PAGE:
"I used to stay out in the forests and on the mountain and I would wake up before daylight to pray in the snow, in icy coldness, in rain, and I used to feel neither ill nor any slothfulness, because, as I now see, the Spirit was burning in me at that time." Saint Patrick, Confessio, translated from Latin
Saint Patrick is the patron saint of Ireland although he is not actually Irish. Born in England around AD390 to an aristocratic family, Patrick was a teenager when he was captured and brought to Ireland as a slave.
He was sold to an Antrim landowner who put him to work as a shepherd on Slemish Mountain. For six years, Patrick lived alone on the mountain where conditions were bleak and lonely. But in these extreme conditions, Patrick found faith in God and one night he heard a voice calling to him, telling him that the time had come to escape. It told him, “See your ship is ready.”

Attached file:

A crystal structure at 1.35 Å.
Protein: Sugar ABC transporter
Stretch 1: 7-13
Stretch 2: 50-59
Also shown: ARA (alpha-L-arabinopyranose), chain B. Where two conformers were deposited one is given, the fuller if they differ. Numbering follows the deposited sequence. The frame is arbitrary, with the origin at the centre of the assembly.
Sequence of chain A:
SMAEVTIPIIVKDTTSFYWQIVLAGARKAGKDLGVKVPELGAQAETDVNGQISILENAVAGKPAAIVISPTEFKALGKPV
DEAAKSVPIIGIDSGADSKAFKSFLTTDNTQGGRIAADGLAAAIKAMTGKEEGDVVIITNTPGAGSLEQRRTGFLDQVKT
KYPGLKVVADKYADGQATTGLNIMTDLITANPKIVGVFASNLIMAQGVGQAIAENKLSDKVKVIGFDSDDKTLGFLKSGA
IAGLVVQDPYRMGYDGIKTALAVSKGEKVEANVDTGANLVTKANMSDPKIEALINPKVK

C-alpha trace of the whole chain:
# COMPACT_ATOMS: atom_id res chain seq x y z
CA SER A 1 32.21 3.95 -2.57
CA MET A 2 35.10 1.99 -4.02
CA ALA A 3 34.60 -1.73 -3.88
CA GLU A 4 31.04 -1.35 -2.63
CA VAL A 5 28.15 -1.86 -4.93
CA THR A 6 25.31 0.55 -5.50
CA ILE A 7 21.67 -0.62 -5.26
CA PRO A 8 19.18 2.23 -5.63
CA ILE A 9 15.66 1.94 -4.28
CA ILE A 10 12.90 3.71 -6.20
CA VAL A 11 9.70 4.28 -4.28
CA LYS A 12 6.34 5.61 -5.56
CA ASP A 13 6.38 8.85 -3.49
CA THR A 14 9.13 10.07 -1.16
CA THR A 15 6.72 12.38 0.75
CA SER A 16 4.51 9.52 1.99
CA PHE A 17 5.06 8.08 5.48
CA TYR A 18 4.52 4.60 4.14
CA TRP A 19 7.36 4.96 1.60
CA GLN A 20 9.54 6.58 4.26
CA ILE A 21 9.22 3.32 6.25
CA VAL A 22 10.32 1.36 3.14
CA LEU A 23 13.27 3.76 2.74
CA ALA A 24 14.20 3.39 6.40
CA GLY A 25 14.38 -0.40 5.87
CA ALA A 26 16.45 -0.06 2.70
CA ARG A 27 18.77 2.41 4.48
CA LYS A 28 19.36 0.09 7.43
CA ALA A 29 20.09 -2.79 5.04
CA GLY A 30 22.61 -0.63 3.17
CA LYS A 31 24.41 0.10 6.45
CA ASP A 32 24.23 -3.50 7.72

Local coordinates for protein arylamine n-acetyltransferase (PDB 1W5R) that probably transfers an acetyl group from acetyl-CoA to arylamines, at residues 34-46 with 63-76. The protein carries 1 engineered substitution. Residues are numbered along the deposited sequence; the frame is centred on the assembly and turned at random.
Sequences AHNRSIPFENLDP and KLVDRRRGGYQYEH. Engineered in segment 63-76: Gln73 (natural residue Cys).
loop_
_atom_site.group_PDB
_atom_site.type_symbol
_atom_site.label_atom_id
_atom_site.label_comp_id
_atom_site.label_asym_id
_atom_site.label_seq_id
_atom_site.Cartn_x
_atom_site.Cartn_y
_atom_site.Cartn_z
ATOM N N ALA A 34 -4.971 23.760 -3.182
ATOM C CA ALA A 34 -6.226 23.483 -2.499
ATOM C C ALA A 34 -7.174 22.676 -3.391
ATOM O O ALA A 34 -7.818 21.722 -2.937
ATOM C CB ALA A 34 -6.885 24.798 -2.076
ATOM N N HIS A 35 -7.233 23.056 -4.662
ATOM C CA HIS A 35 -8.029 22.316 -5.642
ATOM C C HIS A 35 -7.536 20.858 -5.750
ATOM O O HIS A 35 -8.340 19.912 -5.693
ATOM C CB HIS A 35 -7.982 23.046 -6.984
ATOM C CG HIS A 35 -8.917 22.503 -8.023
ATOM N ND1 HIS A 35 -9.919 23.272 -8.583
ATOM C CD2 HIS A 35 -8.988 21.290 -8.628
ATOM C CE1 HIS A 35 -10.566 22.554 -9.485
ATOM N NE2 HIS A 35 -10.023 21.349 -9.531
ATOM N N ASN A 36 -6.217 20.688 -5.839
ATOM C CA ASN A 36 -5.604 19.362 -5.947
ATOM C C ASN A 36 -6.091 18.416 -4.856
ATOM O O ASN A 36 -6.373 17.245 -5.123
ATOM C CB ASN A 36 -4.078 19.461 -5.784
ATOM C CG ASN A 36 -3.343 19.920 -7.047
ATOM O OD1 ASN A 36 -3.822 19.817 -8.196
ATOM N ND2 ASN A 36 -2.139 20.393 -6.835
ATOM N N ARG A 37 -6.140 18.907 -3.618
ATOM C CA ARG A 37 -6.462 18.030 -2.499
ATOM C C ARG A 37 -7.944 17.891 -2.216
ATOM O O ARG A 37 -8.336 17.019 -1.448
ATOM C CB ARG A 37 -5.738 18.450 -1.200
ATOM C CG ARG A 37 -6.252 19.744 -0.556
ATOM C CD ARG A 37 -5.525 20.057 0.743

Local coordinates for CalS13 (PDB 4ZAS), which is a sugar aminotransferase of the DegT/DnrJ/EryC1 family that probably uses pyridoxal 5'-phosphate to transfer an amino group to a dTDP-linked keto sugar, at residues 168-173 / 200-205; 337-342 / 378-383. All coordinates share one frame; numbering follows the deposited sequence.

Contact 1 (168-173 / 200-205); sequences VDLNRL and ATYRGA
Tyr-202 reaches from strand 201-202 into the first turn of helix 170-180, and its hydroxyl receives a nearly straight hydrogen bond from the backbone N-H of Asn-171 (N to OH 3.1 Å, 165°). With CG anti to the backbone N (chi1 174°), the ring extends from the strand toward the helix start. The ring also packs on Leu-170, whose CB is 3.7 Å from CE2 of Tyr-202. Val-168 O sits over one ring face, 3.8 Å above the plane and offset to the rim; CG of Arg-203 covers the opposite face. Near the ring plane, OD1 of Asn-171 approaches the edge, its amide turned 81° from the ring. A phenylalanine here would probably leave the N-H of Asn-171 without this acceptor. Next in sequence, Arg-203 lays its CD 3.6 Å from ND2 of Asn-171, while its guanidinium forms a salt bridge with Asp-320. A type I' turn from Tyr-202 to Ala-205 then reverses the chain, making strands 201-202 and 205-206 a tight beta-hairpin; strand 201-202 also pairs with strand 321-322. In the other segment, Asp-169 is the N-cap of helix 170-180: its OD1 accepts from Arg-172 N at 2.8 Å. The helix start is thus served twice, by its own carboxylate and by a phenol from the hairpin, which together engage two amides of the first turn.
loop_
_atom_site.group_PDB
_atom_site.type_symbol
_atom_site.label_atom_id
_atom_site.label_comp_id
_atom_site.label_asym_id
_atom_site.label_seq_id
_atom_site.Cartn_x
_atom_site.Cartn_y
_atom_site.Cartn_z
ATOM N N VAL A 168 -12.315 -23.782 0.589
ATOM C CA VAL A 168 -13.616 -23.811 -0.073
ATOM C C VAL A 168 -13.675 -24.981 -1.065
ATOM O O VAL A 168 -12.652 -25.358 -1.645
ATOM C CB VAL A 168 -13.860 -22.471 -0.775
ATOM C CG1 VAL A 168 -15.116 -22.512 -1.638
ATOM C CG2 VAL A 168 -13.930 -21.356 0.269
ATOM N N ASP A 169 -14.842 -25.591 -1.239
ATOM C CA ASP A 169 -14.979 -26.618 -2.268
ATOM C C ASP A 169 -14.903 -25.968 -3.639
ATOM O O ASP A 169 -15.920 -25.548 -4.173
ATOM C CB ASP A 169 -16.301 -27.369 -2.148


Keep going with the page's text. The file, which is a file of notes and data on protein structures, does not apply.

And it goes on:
Patrick fled his master and travelled 200 miles to Wexford, where, sure enough, a boat heading for Britain was waiting.
After reuniting with his family, Patrick had many adventures before another vision called him back to Ireland. He trained in France and returned to Ireland as a priest, spending many years converting the Irish to Christianity – reportedly including his old master. This was no easy task, and he faced a lot of opposition from local pagan chiefs and fellow clergy. However he baptised many people and succeeded in establishing many churches.
St Patrick’s legacy lives on to this day - Some of his writings survive, including the Confessio and the Letter to Coroticus. On March 17th – St Patrick’s Day – celebrations take place around the world. In Mid and East Antrim, large numbers of people climb Slemish mountain in pilgrammage to the former shepherd and patron saint of Ireland.
Slemish mountain is on Carnstroan Lane, Broughshane